Domestic inflation could surprise higher in the coming months if the hostilities in Ukraine continue to intensify or if oil and gas supplies are additionally constrained, says the South African Reserve Bank (SARB).
Commenting in its Monetary Policy Review document for April, the central bank said the upward drift in inflation expectations and sharply higher producer prices further tilt the inflation risk to the upside.
“Higher expected wage growth, a somewhat weaker rand and further advances in global goods prices could exert additional upward pressure on headline inflation.”
Robust demand, supply chain and logistical difficulties have also exerted upward pressure on prices, the central bank said.
“The strong demand for goods has further supported higher oil prices, with geopolitical tensions in Eastern Europe providing the additional impetus. This has driven noncore inflation higher. Meanwhile, the strong demand for goods has given sellers room to pass through some of the cost increases to end-users.
“Consequently, consumer inflation for various countries reached multi-year highs towards the end of 2021 and is expected to remain above central bank targets over the medium term.”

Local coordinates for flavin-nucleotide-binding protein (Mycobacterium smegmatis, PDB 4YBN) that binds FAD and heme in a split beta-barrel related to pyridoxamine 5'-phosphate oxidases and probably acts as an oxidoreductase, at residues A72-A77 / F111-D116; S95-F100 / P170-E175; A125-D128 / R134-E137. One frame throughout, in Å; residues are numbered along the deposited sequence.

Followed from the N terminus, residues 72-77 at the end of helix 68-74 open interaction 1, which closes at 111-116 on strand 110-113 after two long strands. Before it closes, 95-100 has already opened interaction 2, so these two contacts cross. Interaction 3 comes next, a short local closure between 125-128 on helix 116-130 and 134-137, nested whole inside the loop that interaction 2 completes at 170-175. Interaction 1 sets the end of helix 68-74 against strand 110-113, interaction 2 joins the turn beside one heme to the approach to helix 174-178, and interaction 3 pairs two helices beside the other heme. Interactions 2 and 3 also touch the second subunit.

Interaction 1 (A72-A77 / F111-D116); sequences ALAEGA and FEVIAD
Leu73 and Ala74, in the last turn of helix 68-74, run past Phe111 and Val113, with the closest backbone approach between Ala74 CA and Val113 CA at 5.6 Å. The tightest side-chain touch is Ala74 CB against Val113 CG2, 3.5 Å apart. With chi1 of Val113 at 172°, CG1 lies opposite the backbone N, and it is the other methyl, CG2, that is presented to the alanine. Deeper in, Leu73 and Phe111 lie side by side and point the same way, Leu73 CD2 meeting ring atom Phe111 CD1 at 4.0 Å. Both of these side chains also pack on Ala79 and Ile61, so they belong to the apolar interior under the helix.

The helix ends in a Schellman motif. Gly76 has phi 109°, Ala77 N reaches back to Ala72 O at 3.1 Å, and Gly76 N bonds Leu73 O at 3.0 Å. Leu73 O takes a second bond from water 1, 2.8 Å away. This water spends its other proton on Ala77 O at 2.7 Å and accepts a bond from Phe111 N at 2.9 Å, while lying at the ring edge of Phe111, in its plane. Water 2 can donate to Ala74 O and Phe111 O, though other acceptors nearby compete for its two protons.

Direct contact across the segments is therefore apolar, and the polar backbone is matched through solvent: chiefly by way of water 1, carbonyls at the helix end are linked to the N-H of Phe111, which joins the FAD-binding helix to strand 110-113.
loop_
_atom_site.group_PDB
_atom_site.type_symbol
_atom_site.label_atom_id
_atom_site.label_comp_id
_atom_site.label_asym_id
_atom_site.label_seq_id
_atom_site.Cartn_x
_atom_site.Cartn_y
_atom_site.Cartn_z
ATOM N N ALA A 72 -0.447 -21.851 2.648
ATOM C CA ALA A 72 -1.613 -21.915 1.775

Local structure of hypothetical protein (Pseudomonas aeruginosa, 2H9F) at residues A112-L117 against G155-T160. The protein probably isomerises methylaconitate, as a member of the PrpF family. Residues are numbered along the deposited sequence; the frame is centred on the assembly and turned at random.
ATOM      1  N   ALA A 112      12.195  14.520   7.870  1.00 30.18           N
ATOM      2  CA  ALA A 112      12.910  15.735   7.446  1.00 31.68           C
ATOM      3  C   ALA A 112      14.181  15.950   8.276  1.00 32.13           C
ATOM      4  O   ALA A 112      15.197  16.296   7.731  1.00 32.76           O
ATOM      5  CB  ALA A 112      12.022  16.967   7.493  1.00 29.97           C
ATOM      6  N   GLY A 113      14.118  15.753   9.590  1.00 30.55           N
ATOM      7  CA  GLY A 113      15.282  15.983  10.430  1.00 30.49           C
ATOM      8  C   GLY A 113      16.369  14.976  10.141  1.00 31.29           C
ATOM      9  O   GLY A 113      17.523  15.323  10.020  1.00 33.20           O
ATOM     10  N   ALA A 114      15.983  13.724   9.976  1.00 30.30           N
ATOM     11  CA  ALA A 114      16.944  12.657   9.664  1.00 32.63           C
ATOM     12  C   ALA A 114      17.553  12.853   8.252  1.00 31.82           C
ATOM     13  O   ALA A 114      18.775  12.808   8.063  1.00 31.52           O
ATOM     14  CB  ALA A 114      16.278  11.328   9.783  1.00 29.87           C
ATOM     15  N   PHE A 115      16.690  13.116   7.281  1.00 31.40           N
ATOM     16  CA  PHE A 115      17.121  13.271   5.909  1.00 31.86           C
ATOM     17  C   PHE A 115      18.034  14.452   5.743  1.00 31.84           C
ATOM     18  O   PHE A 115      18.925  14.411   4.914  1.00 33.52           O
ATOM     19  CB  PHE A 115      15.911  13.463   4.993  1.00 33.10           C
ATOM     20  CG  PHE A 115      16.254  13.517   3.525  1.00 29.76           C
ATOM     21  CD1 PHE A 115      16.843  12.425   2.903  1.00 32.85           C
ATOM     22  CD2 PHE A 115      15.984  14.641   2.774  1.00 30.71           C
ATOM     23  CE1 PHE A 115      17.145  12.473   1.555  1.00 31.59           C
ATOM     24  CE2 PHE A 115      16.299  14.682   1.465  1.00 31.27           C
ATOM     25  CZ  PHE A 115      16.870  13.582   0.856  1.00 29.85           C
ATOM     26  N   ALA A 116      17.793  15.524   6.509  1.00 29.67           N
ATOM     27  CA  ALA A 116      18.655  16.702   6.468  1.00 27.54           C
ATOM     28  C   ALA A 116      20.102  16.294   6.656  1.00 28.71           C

The SARB noted that South African manufacturers are experiencing difficulties replenishing inventories and equipment because of raw material shortages and bottlenecks at ports.
This is evidenced by order delivery times of manufactured goods which have increased sharply since the second half of 2020, it said.
“Supply-related prices have risen markedly, leaving manufacturers reeling. Despite low pass-through to date, the elevated producer prices could shape the future trajectory of consumer price inflation.”
Some moderation expected – but other issues remain
With core inflation gathering pace, and fuel and food prices markedly higher, headline inflation has accelerated.
“Looking ahead, while fuel and food prices should moderate, the closing output gap and higher imported inflation are expected to exert upward pressure on headline inflation.
“The Russia–Ukraine conflict has added additional price pressures to both oil and food, and elevated uncertainty around the inflation forecast trajectory,” the SARB said.
Over the longer-term, higher inflation is associated with lower growth and higher unemployment, and worsens wage inequality in South Africa, it said. Low and stable inflation, on the other hand, promotes economic growth and protects the real consumption of households, particularly those living on grants or pension income.
“The attainment of low and stable inflation is necessary, but not sufficient, to achieve faster economic growth. Low inflation should be complemented by structural reforms that seek to provide sufficient energy for growth, reduce product and labour market regulation, lower the impact of administered prices on overall inflation, and further de-risk the economy by stabilising public debt.
“These reforms will bring about more dynamism in the economy, underpin low domestic inflation and permanently reduce borrowing costs.”